Scooter Safety: Sales and Injuries Skyrocket
Fourth grader Joe K. is a guy on the go. These days, his favorite means of transportation is a sleek new silver scooter. But as Joe admits with a sheepish grin, he probably spends more time falling off the scooter than staying on it.
Cruisin' for a Bruisin'?
The new lightweight foot-propelled scooters, made of aluminum and folded for easy portability, are in hot demand these days. Though many parents are willing to shell out between $80 and $120 dollars for them, confusion still reigns regarding safety rules.
"I had seen other kids riding without helmets, and I really didn't know how fast he could go on it," admits Jill E., mother of seven year-old William, who received a scooter as a gift this summer. "I thought he'd mostly have one foot on the ground at all times."
Scooter Safety Stats
Scooters seem to be safer than in-line skates, skateboards, or bikes, but the U.S. Product Safety Commission (CPSC) begs to differ.
"Unfortunately, many kids are ending up in hospital emergency rooms instead of classrooms," said CPSC Chairman Ann Brown earlier this month. "Wearing safety gear can help prevent injuries." Consider these alarming statistics:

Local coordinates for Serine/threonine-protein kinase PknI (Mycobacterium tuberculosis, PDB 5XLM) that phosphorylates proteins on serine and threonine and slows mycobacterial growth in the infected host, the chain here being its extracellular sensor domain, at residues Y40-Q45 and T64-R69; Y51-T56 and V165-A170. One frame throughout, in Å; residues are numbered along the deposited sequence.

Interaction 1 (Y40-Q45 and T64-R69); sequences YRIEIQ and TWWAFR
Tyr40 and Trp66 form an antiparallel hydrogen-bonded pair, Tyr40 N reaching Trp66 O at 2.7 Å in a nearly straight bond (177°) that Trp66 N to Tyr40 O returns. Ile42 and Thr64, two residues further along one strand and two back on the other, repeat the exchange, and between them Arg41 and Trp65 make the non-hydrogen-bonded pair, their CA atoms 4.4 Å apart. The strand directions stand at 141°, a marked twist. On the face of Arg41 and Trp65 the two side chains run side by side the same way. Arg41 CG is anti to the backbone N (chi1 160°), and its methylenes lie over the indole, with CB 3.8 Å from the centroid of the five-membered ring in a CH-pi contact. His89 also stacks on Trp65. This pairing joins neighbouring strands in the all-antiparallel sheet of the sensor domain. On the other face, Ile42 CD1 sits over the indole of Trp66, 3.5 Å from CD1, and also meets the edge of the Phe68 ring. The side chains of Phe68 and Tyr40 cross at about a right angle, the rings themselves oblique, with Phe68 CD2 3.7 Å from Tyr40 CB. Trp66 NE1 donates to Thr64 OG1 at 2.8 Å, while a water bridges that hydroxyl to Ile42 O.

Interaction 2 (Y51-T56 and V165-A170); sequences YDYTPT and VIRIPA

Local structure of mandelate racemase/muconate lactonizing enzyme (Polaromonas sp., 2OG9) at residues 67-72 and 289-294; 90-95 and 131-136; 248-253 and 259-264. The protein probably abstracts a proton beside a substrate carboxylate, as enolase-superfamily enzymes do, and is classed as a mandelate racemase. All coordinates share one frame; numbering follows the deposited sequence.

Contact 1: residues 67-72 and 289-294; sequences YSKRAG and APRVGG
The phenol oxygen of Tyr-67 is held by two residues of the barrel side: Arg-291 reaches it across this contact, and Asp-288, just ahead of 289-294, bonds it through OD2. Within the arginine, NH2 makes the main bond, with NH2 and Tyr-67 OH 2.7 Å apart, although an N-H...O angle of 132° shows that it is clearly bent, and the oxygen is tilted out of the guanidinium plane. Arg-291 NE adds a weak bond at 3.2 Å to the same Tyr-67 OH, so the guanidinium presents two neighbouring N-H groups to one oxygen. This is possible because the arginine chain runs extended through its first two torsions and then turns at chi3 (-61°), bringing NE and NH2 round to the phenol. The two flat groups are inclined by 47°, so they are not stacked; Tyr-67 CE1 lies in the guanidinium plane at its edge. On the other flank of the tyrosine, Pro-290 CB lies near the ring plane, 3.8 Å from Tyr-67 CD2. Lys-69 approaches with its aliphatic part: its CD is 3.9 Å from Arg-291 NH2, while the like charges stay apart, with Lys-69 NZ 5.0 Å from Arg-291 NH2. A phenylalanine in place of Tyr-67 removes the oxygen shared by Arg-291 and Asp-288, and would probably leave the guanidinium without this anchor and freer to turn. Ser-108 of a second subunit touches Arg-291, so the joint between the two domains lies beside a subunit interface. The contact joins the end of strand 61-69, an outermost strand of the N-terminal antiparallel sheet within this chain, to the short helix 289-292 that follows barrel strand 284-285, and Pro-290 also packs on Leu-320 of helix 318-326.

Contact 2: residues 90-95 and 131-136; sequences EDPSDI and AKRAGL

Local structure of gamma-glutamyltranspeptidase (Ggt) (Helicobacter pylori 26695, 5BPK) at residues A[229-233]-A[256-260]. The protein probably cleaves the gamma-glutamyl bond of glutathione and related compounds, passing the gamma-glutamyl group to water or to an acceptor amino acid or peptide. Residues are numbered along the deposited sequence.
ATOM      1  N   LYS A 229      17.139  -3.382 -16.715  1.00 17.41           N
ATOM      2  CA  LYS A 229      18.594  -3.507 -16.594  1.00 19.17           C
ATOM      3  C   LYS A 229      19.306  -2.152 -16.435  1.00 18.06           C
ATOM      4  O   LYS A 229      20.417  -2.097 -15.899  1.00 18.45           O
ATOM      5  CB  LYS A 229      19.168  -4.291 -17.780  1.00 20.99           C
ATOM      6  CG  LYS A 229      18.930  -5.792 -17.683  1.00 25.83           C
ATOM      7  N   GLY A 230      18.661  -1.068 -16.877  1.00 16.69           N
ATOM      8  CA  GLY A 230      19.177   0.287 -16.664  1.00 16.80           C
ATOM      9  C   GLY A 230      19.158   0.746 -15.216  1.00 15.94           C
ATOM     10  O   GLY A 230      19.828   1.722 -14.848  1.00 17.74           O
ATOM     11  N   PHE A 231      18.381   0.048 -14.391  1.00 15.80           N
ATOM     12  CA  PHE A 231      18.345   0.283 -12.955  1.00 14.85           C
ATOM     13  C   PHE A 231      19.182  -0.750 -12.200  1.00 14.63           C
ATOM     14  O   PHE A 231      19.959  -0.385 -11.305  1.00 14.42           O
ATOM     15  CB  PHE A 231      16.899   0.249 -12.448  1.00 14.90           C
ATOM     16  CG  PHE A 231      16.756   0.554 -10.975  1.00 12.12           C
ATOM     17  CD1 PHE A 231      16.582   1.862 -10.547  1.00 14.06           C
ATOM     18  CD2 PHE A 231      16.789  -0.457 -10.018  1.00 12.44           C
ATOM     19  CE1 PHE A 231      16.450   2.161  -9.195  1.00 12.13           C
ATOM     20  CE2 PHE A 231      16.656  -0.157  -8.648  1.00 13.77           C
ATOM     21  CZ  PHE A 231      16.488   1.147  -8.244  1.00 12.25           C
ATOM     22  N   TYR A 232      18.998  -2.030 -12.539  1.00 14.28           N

- There were more than 4,000 scooter-related injuries treated in hospital emergency rooms during the month of August alone, nearly half the total number of injuries (9,400) reported for 2000 so far.
- Children under age 15 suffered nearly 90 percent of the injuries.
- Fractures and dislocations accounted for nearly one third of the injuries.
- CPSC estimates 60 percent of injuries could have been prevented if proper safety gear had been worn.
Injury Prevention Guidelines
- Insist on helmets. Tell kids that scooters are no different from bikes or blades.
- Wear knee and elbow pads whenever riding.
- Make sure kids ride on smooth, paved surfaces free of traffic. (Kids may have more trouble stopping a scooter than they do a bike with brakes.)
- Avoid riding after dark.
More on: Childhood Safety